“Shipwreck renders a man poor for a year; a bad marriage makes him poor for life.”
The Yoritomo family of the Mantis have the distinction of being even pickier about their fish than the Crane. Indeed, they are so adamant about freshness that their chefs have devised several dishes in which the fish is set before the diner while still twitching in its death throes. Few of these dishes have become popular on the mainland, although the concept of sushi (serving raw or lightly cooked fish over vinegar-infused rice) is a favorite everywhere.
The Mantis’ most famous contribution to the cuisine of the mainland is a special type of sushi known as fugu sushi, which became an immediate hit with the Crane Clan. A dish which requires the chef to have three years of intense training before preparing it, with the slightest mistake spelling certain death for the eaters, is a perfect match for the clan that considers Iaijutsu an art form.
Yoritomo like chopsticks made from rare woods like ebony and mahogany, sometimes ornamented with inlays of pearl, mother-of-pearl, or coral.
--Mantis samurai are encouraged to marry and have as many children as they can, and those who have three or more can expect to be swiftly promoted to reward this service to the clan. The Yoritomo a blessing from a monk of the Order of Kaimetsu-uo is a must to protect a newborn child.
The gempukku of the Yoritomo requires the student to demonstrate knowledge of the myriad of skills a Mantis samurai must master to serve the clan. Martial skills are of utmost importance, of course, including the peasant weapons their fighting style demands. Yoritomo samurai are also expected to be able to conduct basic commerce, as many of their number are involved in the mercantile interests of the clan. Sailing skills are necessary, of course, and the ceremony sometimes tests stealth and similar disreputable activities.
While Mantis lords arrange political marriages for themselves and their children, ordinary Yoritomo samurai sometimes have a great deal more latitude in their choice. The Yoritomo’s general philosophy that destiny is forged by one’s own efforts and not by one’s connections tends to devalue the idea of political marriages. Mantis who reach the age of 22 without marrying must generally consult a matchmaker, however, and find a suitable mate. This provides incentive enough for most young adults to choose their own spouses. More than a few Yoritomo marriages have formed out of fear of the matchmaker.
The Yoritomo rarely retire. The Brotherhood of Shinsei has few temples on the Isles of Spice and Silk, and the influence of its monasteries is quite small. Those who do retire tend to enter the Order of Kaimetsu-uo, which often satisfies the new monk’s taste for action and excitement.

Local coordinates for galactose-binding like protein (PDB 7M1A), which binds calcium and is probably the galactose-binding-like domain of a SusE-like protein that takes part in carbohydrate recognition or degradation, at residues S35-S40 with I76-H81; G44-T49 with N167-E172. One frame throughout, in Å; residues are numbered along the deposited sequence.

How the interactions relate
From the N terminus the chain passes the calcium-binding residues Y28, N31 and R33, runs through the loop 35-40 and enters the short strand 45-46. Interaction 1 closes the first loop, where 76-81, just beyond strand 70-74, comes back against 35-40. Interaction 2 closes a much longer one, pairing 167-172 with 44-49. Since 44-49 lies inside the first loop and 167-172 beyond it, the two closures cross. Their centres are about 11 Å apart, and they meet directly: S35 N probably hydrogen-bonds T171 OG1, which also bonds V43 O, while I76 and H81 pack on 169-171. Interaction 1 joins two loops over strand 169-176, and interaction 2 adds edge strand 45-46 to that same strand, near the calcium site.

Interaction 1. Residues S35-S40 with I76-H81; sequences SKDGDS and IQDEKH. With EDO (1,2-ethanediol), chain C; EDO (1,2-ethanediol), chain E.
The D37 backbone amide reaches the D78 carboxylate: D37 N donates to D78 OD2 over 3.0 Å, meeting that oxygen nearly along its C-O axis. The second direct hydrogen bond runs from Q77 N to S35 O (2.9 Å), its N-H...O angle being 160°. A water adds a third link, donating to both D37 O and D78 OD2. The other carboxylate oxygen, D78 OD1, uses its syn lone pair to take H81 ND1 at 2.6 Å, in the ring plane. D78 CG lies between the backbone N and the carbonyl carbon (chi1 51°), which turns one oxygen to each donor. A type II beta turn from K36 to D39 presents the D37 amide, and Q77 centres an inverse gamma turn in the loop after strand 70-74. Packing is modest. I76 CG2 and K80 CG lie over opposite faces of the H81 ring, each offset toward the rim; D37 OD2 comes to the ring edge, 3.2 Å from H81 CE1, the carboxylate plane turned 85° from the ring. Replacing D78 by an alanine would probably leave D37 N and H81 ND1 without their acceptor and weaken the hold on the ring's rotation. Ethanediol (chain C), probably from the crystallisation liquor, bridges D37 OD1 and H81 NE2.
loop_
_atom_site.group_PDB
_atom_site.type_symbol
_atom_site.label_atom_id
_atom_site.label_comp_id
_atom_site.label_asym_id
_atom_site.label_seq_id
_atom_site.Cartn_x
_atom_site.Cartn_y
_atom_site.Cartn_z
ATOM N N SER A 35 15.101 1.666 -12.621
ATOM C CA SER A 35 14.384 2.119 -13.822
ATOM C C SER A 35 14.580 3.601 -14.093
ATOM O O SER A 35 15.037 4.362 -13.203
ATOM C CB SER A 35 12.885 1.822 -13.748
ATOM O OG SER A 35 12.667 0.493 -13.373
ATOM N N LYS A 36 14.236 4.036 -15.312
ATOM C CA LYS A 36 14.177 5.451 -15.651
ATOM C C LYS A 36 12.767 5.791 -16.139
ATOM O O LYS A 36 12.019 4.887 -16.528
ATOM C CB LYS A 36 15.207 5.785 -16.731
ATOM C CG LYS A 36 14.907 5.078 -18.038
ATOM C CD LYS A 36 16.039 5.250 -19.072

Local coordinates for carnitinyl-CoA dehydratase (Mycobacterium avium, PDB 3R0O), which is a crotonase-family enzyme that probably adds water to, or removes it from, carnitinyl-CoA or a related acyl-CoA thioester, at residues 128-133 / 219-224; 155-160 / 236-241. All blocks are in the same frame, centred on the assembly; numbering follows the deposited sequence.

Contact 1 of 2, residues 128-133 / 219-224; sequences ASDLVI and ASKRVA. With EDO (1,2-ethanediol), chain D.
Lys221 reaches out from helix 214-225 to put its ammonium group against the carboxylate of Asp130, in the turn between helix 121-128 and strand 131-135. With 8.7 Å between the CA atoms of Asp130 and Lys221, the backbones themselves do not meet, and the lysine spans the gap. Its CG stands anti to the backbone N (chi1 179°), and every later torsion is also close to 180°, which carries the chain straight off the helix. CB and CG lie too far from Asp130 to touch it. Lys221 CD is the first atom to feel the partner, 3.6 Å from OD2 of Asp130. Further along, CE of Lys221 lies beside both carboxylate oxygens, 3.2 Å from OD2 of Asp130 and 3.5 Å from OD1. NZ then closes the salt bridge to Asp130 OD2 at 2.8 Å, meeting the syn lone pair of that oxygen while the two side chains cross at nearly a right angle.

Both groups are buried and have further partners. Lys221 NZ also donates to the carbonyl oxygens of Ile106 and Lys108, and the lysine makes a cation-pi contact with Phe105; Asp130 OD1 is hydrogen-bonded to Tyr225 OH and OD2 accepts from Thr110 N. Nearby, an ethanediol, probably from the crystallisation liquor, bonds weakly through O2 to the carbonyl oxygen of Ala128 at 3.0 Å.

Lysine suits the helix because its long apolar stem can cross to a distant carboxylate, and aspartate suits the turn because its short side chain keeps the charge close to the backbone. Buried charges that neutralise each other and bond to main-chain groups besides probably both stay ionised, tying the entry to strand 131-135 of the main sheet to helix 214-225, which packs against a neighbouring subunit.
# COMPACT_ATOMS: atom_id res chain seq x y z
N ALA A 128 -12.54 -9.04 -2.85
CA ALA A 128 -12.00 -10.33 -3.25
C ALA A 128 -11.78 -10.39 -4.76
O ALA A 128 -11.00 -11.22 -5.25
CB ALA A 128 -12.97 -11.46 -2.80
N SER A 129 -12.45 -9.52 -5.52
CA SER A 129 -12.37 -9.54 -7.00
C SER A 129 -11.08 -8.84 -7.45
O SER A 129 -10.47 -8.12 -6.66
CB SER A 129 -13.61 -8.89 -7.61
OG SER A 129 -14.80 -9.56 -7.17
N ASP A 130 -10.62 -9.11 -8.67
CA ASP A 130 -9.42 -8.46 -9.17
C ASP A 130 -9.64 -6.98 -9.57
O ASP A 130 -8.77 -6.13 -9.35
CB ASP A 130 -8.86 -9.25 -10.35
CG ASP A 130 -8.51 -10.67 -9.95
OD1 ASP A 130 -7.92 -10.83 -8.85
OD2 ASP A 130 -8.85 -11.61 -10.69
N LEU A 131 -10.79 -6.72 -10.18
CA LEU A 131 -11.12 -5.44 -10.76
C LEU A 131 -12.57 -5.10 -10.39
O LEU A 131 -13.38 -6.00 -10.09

Most Yoritomo samurai are buried as they live—at sea. The body is placed on a boat, which is set ablaze and pushed out to sea. The higher the rank of the deceased, the larger the ship that carries him to Yomi. Peasant burials are far simpler: the deceased’s ashes are simply strewn across the water. After the funeral the living are expected to move on with their lives. The dead have already reached their reward, so those who wish to honor them may do so without the need for further ritual.
The Moshi prefer chopsticks made from light, warmcolored woods, especially maples.
--The Moshi practice one of the most traditional gempukku ceremonies in the Empire, one dating back to their founding as an off-shoot of the Phoenix Clan. Prospective shugenja spend a great deal of time in meditation with the kami. This prayer vigil can be interrupted at any time by their sensei, who requests they cast spells at a moment’s notice. Calligraphy and knowledge of the Tao must also be demonstrated, as well as a command of basic theological and astrological precepts.
Moshi have more traditional views of retirement, allowing their samurai to retire to a monastary and become a monk of Shinsei.
The Moshi strictly follow traditional funerary procedures, with the added tenet that the dead must be honored under the light of the sun.
--The Tsuruchi will loudly twang bowstrings around the newborn child, believing the sound will help drive away malevolent spirits.
The gempukku ceremonies of the Tsuruchi are even more unconventional than the Mantis, for the Tsuruchi originated as men who rejected normal samurai ways almost completely. Indeed, when Tsuruchi himself first began accepting followers in the eleventh century, he demanded they break their own swords as the price of joining his Minor Clan. Gempukku begins with tests of athleticism and kyujutsu. Perceptive abilities are tested as well; Tsuruchi are expected to be able to hunt by sound alone if necessary. The ceremony culminates with an exercise in tracking and investigation, for those skills are the livelihood of the family’s prominent bounty hunters.
The Tsuruchi have more traditional views of retirement, but few Tsuruchi live long enough for the privilege.
Tsuruchi funerals are drawn-out, ritualized affairs in which the deeds of the dead are recounted at length—a legacy of the family’s origin, when it numbered only a few dozen members. The deceased’s bow is burned on the pyre with him, or passed on to a fellow Tsuruchi if that was his wish. Special humming bulb arrows are fired into the sky, creating a mournful sound that can be heard for miles around. Tsuruchi funerals conclude with lengthy drinking, dancing, and carousing, as the friends and family of the dead mourn the passing of their fellow Tsuruchi and celebrate the life they still have.